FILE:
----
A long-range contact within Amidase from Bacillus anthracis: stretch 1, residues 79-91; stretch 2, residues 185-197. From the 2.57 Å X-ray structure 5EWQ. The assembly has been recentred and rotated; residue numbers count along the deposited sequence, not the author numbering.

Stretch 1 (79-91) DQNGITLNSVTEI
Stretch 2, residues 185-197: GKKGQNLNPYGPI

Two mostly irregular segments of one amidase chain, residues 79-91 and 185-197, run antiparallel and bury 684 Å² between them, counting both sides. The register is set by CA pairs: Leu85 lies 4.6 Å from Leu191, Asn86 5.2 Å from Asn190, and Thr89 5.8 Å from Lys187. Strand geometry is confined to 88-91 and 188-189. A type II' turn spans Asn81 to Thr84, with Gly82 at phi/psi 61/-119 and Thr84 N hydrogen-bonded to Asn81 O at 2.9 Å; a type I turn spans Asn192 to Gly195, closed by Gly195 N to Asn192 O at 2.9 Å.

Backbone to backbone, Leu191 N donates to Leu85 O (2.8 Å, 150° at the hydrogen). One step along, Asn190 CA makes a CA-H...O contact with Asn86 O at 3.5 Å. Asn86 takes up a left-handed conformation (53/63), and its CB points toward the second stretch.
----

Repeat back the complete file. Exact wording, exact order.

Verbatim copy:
A long-range contact within Amidase from Bacillus anthracis: stretch 1, residues 79-91; stretch 2, residues 185-197. From the 2.57 Å X-ray structure 5EWQ. The assembly has been recentred and rotated; residue numbers count along the deposited sequence, not the author numbering.

Stretch 1 (79-91) DQNGITLNSVTEI
Stretch 2, residues 185-197: GKKGQNLNPYGPI

Two mostly irregular segments of one amidase chain, residues 79-91 and 185-197, run antiparallel and bury 684 Å² between them, counting both sides. The register is set by CA pairs: Leu85 lies 4.6 Å from Leu191, Asn86 5.2 Å from Asn190, and Thr89 5.8 Å from Lys187. Strand geometry is confined to 88-91 and 188-189. A type II' turn spans Asn81 to Thr84, with Gly82 at phi/psi 61/-119 and Thr84 N hydrogen-bonded to Asn81 O at 2.9 Å; a type I turn spans Asn192 to Gly195, closed by Gly195 N to Asn192 O at 2.9 Å.

Backbone to backbone, Leu191 N donates to Leu85 O (2.8 Å, 150° at the hydrogen). One step along, Asn190 CA makes a CA-H...O contact with Asn86 O at 3.5 Å. Asn86 takes up a left-handed conformation (53/63), and its CB points toward the second stretch.